A key reason to maintain your septic system is to save money! Failing septic systems are expensive to repair or replace, and poor maintenance is often the culprit. Having your septic system inspected regularly is a bargain when you consider the cost of replacing the entire system. Your system will need pumping depending on how many people live in the house and the size of the system. An unusable septic system or one in disrepair will lower your property value and could pose a legal liability.
Protecting health and the environment
Other good reasons for safe treatment of sewage include preventing the spread of infection and disease and protecting water resources. Typical pollutants in household wastewater are nitrogen, phosphorus, and disease-causing bacteria and viruses. If a septic system is working properly, it will effectively remove most of these pollutants.
With one-fourth of U.S. homes using septic systems, more than 4 billion gallons of wastewater per day is dispersed below the ground’s surface. Inadequately treated sewage from septic systems can be a cause of groundwater contamination. It poses a significant threat to drinking water and human health because it can contaminate drinking water wells and cause diseases and infections in people and animals. Improperly treated sewage that contaminates nearby surface waters also increases the chance of swimmers contracting a variety of infectious diseases. These range from eye and ear infections to acute gastrointestinal illness and diseases like hepatitis.
How do I maintain my septic system?
Inspect and pump frequently
You should have a typical septic system inspected at least every 3 years by a professional and your tank pumped as recommended by the inspector (generally every 3 to 5 years). Alternative systems with electrical float switches, pumps, or mechanical components need to be inspected more often, generally once a year. Your service provider should inspect for leaks and look at the scum and sludge layers in your septic tank. If the bottom of the scum layer is within 6 inches of the bottom of the outlet tee or the top of the sludge layer is within 12 inches of the outlet tee, your tank needs to be pumped. Remember to note the sludge and scum levels determined by your service provider in your operation and maintenance records. This information will help you decide how often pumping is necessary.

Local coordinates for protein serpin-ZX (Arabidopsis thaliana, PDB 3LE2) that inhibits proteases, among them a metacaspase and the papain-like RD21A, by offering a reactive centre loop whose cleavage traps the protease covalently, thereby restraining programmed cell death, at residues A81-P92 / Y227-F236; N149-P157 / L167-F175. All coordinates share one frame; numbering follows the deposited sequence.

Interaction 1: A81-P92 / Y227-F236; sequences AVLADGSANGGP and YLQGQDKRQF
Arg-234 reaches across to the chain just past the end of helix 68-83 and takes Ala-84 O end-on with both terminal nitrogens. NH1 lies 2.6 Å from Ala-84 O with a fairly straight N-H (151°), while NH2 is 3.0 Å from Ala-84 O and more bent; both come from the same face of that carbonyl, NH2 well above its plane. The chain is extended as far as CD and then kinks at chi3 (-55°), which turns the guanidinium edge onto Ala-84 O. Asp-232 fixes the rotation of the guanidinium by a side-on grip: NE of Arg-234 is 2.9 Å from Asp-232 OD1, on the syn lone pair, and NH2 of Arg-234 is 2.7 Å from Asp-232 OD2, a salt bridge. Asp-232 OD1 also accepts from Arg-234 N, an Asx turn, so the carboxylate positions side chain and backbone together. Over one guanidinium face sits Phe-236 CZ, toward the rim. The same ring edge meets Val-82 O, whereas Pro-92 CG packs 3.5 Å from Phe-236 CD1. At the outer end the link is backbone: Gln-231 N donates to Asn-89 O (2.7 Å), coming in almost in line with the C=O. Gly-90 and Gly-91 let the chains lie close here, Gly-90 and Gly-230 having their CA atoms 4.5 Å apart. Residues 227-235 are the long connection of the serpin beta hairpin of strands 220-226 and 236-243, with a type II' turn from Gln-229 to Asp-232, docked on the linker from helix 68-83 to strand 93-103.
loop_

Four major factors influence the frequency of pumping: the number of people in your household, the amount of wastewater generated (based on the number of people in the household and the amount of water used), the volume of solids in the wastewater (for example, using a garbage disposal increases the amount of solids), and septic tank size.
Some makers of septic tank additives claim that their products break down the sludge in septic tanks so the tanks never need to be pumped. Not everyone agrees on the effectiveness of additives. In fact, septic tanks already contain the microbes they need for effective treatment. Periodic pumping is a much better way to ensure that septic systems work properly and provide many years of service. Regardless, every septic tank requires periodic pumping.
In the service report, the pumper should note any repairs completed and whether the tank is in good condition. If the pumper recommends additional repairs he or she can’t perform, hire someone to make the repairs as soon as possible.
Use water efficiently
Average indoor water use in the typical single-family home is almost 70 gallons per person per day. Leaky toilets can waste as much as 200 gallons each day. The more water a household conserves, the less water enters the septic system. Efficient water use can improve the operation of the septic system and reduce the risk of failure.
Install high-efficiency showerheadsFill the bathtub with only as much water as you needTurn off faucets while shaving or brushing your teethRun the dishwasher and clothes washer only when they’re fullUse toilets to flush sanitary waste only (not kitty litter, diapers, or other trash)Make sure all faucets are completely turned off when not in useMaintain your plumbing to eliminate leaksInstall aerators in the faucets in your kitchen and bathroomReplace old dishwashers, toilets, and clothes washers with new, high-efficiency modelsFor more information on water conservation, visit http://www.epa.gov/watersense/index.html
Toilet use accounts for 25 to 30 percent of household water use. Do you know how many gallons of water your toilet uses to empty the bowl? Most older homes have toilets with 3.5- to 5-gallon reservoirs, while newer high-efficiency toilets use 1.6 gallons of water or less per flush. If you have problems with your septic system being flooded with household water, consider reducing the volume of water in the toilet tank if you don’t have a high-efficiency model or replacing your existing toilets with high-efficiency models.
Faucet aerators and high-efficiency showerheads
Faucet aerators help reduce water use and the volume of water entering your septic system. High-efficiency showerheads or shower flow restrictors also reduce water use.
Check to make sure your toilet’s reservoir isn’t leaking into the bowl. Add five drops of liquid food coloring to t